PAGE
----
Minnesota Gov. Tim Walz and Democratic governors from across the country will meet with the White House on Wednesday, as the party grapples with what President Joe Biden's shaky debate performance means for the 2024 election and races down the ballot.

Walz, who is also chair of the Democratic Governors Association, said that a routine conversation Monday between governors eventually turned to "what was obviously a poor performance in last Thursday's debate."

"Governors are asking questions about, 'What is the plan, how are we going to do this, how are we going to message this?'" Walz said Tuesday following a briefing about ongoing flooding in the state.

"Especially with yesterday's Supreme Court decision, the threat seems very real that we will have a shift in how our country does business, more towards a supreme executive and one that has unlimited power, versus ones where we have federalism and state governors have a lot of say in how things are done."

As the DGA chair, Walz is the messaging face for the organization this year, traveling across the country to raise money and campaign for Democratic governor candidates in 11 states where they're on the ballot. The job has put Minnesota's second-term governor frequently on the national campaign trail in the midst of a major presidential election year.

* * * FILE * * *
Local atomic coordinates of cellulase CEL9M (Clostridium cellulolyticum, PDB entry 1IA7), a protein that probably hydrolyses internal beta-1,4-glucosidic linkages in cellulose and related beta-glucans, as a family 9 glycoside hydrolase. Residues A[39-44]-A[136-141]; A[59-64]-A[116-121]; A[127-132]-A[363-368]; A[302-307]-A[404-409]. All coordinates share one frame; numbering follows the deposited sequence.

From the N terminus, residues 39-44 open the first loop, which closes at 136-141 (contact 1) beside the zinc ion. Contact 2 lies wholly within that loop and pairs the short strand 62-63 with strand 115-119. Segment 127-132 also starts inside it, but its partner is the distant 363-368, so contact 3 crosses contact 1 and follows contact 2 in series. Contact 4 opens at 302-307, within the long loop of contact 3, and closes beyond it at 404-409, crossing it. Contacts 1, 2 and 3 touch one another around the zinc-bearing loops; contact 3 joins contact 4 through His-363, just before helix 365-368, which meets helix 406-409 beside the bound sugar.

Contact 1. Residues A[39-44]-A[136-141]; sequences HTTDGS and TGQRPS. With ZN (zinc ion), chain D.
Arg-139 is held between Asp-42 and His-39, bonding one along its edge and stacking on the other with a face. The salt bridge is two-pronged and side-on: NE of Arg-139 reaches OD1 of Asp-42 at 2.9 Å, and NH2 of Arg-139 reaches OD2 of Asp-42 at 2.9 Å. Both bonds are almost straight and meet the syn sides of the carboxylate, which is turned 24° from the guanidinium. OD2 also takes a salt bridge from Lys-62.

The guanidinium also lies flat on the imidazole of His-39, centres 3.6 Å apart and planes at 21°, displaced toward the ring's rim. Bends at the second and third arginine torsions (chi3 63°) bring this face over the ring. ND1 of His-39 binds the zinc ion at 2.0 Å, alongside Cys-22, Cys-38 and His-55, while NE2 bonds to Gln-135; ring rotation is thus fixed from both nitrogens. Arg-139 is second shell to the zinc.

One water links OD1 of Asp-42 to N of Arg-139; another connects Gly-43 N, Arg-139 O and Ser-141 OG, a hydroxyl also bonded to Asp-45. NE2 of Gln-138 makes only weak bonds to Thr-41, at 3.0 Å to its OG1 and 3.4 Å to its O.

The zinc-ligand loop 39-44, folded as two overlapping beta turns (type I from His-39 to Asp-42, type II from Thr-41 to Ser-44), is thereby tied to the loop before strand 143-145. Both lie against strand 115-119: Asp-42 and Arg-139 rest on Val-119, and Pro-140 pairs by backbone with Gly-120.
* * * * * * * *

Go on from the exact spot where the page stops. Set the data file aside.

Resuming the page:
But Walz, who is also an official surrogate of the Biden campaign, has defended the president since the debate, which renewed concerns from some Democrats about his age and campaign for a second term.

Walz said he still believes Biden should be the party's nominee and can beat former President Donald Trump in a November rematch, but other Democrats have said they now have serious questions for the president.

Some have gone further, asking him to withdraw from the race so another candidate can take his place on the ticket. Democratic U.S. Rep. Lloyd Doggett of Texas on Tuesday encouraged Biden to "make the painful and difficult decision to withdraw." He became the first sitting member of Congress to call on the president to step down since the debate.

Biden's raspy voice and uneven performance in the debate reinforced concerns for some that the 81-year-old is too old to run and serve a second term. The Biden campaign has given no indication that the president plans to step aside.

At the meeting, Walz said governors will get the chance to ask questions about "some of the concerns we talked about." He said he's personally struggled with poor debate performances but the question is "how does that impact how the country runs."

"How does that impact what an election looks like?" he said. "It's about the differences and the binary choice that we're going to face in November, how important that is."

Staff writer Jp Lawrence contributed to this report.